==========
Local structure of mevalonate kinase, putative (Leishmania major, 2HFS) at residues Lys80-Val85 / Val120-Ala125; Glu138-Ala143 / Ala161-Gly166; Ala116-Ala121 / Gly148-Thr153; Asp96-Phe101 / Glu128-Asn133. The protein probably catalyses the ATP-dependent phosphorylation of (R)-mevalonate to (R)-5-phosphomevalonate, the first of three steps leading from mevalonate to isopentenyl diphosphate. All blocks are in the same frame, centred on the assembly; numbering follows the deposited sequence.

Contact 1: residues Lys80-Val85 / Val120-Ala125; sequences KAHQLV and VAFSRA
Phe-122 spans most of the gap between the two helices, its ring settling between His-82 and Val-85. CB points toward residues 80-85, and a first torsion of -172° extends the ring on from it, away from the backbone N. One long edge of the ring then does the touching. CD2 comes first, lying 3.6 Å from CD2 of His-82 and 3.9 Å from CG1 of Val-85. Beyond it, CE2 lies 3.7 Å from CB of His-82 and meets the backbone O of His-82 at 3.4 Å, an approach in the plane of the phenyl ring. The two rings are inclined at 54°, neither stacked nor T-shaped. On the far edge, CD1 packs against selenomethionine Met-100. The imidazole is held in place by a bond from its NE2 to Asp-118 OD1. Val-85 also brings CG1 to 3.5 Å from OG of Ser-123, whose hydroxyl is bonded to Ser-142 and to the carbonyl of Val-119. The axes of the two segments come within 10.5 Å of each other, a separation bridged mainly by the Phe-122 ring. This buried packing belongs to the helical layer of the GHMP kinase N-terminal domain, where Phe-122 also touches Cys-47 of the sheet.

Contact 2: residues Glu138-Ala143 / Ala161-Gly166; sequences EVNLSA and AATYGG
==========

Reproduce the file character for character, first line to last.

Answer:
Local structure of mevalonate kinase, putative (Leishmania major, 2HFS) at residues Lys80-Val85 / Val120-Ala125; Glu138-Ala143 / Ala161-Gly166; Ala116-Ala121 / Gly148-Thr153; Asp96-Phe101 / Glu128-Asn133. The protein probably catalyses the ATP-dependent phosphorylation of (R)-mevalonate to (R)-5-phosphomevalonate, the first of three steps leading from mevalonate to isopentenyl diphosphate. All blocks are in the same frame, centred on the assembly; numbering follows the deposited sequence.

Contact 1: residues Lys80-Val85 / Val120-Ala125; sequences KAHQLV and VAFSRA
Phe-122 spans most of the gap between the two helices, its ring settling between His-82 and Val-85. CB points toward residues 80-85, and a first torsion of -172° extends the ring on from it, away from the backbone N. One long edge of the ring then does the touching. CD2 comes first, lying 3.6 Å from CD2 of His-82 and 3.9 Å from CG1 of Val-85. Beyond it, CE2 lies 3.7 Å from CB of His-82 and meets the backbone O of His-82 at 3.4 Å, an approach in the plane of the phenyl ring. The two rings are inclined at 54°, neither stacked nor T-shaped. On the far edge, CD1 packs against selenomethionine Met-100. The imidazole is held in place by a bond from its NE2 to Asp-118 OD1. Val-85 also brings CG1 to 3.5 Å from OG of Ser-123, whose hydroxyl is bonded to Ser-142 and to the carbonyl of Val-119. The axes of the two segments come within 10.5 Å of each other, a separation bridged mainly by the Phe-122 ring. This buried packing belongs to the helical layer of the GHMP kinase N-terminal domain, where Phe-122 also touches Cys-47 of the sheet.

Contact 2: residues Glu138-Ala143 / Ala161-Gly166; sequences EVNLSA and AATYGG